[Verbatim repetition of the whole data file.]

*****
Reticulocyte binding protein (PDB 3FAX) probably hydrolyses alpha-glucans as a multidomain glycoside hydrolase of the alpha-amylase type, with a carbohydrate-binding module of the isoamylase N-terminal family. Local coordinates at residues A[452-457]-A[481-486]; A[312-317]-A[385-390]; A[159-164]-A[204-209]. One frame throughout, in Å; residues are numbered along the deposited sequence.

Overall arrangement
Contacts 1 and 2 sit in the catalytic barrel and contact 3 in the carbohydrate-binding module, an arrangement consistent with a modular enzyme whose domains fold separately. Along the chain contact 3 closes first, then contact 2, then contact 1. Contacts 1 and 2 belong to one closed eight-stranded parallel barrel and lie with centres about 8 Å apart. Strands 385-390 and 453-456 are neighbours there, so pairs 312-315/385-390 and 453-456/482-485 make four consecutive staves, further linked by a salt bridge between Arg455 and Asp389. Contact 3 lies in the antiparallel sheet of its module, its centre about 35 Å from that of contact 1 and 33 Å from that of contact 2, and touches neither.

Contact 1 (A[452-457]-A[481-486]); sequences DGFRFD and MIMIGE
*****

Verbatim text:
Reticulocyte binding protein (PDB 3FAX) probably hydrolyses alpha-glucans as a multidomain glycoside hydrolase of the alpha-amylase type, with a carbohydrate-binding module of the isoamylase N-terminal family. Local coordinates at residues A[452-457]-A[481-486]; A[312-317]-A[385-390]; A[159-164]-A[204-209]. One frame throughout, in Å; residues are numbered along the deposited sequence.

Overall arrangement
Contacts 1 and 2 sit in the catalytic barrel and contact 3 in the carbohydrate-binding module, an arrangement consistent with a modular enzyme whose domains fold separately. Along the chain contact 3 closes first, then contact 2, then contact 1. Contacts 1 and 2 belong to one closed eight-stranded parallel barrel and lie with centres about 8 Å apart. Strands 385-390 and 453-456 are neighbours there, so pairs 312-315/385-390 and 453-456/482-485 make four consecutive staves, further linked by a salt bridge between Arg455 and Asp389. Contact 3 lies in the antiparallel sheet of its module, its centre about 35 Å from that of contact 1 and 33 Å from that of contact 2, and touches neither.

Contact 1 (A[452-457]-A[481-486]); sequences DGFRFD and MIMIGE